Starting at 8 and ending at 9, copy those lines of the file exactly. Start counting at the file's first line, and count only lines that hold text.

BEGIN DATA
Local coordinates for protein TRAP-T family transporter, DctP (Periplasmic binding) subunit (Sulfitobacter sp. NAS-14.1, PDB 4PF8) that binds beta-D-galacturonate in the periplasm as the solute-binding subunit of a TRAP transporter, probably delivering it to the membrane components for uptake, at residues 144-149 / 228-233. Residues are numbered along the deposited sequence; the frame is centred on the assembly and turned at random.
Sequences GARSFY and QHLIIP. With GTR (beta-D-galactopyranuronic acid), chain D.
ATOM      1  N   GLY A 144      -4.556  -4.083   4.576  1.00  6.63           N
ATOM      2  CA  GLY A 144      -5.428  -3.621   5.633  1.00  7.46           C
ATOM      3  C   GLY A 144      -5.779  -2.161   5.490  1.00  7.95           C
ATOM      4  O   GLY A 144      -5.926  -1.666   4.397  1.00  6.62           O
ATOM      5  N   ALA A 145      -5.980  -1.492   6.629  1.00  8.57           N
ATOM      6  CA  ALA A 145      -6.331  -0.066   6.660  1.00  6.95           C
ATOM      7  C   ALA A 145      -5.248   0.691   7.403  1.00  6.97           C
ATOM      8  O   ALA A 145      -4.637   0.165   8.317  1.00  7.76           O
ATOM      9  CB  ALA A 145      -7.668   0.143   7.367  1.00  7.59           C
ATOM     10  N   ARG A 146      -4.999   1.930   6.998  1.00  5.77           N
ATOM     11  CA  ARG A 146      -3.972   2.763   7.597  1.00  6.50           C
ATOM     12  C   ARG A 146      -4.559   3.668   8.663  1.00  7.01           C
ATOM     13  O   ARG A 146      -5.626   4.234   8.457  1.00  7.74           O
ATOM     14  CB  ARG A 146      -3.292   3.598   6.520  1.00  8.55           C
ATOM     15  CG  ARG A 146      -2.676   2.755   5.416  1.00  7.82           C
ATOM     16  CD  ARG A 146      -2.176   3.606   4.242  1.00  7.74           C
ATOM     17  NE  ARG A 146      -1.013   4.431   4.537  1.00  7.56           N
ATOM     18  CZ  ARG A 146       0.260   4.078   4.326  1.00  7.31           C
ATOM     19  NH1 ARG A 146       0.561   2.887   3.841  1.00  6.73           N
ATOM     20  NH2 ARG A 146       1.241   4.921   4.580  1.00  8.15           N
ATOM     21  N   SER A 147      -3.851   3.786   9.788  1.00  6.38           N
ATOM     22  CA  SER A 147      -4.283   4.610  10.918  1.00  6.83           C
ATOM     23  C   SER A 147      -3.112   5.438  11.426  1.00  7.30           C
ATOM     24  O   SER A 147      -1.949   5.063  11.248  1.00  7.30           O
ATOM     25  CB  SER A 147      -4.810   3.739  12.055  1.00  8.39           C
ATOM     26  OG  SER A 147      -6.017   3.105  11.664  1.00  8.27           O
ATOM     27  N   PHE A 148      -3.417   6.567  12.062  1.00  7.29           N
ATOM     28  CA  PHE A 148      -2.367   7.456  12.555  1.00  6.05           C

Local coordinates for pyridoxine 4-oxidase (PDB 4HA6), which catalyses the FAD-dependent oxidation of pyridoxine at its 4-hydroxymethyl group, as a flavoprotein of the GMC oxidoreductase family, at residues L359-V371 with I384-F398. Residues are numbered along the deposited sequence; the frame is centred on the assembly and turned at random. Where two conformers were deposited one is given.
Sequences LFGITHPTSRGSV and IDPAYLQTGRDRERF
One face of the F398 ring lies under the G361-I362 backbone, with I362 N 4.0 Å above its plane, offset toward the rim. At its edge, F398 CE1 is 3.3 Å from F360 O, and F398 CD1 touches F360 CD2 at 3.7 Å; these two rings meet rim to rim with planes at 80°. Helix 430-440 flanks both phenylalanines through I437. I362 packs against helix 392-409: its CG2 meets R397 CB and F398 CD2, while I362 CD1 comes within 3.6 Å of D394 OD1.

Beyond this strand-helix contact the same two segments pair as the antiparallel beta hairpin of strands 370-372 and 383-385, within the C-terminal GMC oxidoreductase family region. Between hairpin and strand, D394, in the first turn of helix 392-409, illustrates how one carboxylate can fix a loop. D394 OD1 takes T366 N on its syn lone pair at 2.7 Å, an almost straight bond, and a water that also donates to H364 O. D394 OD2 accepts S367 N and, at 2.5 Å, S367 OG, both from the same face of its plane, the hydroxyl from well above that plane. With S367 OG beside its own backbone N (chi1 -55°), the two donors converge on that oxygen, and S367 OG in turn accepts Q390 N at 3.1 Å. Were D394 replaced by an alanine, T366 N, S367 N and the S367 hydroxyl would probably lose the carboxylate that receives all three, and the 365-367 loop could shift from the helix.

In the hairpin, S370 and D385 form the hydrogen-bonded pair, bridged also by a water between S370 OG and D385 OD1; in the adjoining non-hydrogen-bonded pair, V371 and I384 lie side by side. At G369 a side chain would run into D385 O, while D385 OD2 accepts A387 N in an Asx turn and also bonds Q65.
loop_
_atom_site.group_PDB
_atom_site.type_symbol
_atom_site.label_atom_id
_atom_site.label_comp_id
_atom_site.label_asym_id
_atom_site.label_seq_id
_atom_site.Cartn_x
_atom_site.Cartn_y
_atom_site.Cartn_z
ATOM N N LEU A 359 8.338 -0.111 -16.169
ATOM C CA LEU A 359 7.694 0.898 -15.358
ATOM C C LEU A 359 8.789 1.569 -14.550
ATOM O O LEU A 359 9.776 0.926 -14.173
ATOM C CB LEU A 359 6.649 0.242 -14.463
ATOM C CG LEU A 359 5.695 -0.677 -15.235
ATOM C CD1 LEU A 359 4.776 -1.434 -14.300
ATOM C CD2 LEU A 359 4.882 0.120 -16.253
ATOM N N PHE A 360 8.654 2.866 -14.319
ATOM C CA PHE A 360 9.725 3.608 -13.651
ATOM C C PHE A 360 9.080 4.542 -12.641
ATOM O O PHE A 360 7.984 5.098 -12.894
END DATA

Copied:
ATOM      6  CA  ALA A 145      -6.331  -0.066   6.660  1.00  6.95           C
ATOM      7  C   ALA A 145      -5.248   0.691   7.403  1.00  6.97           C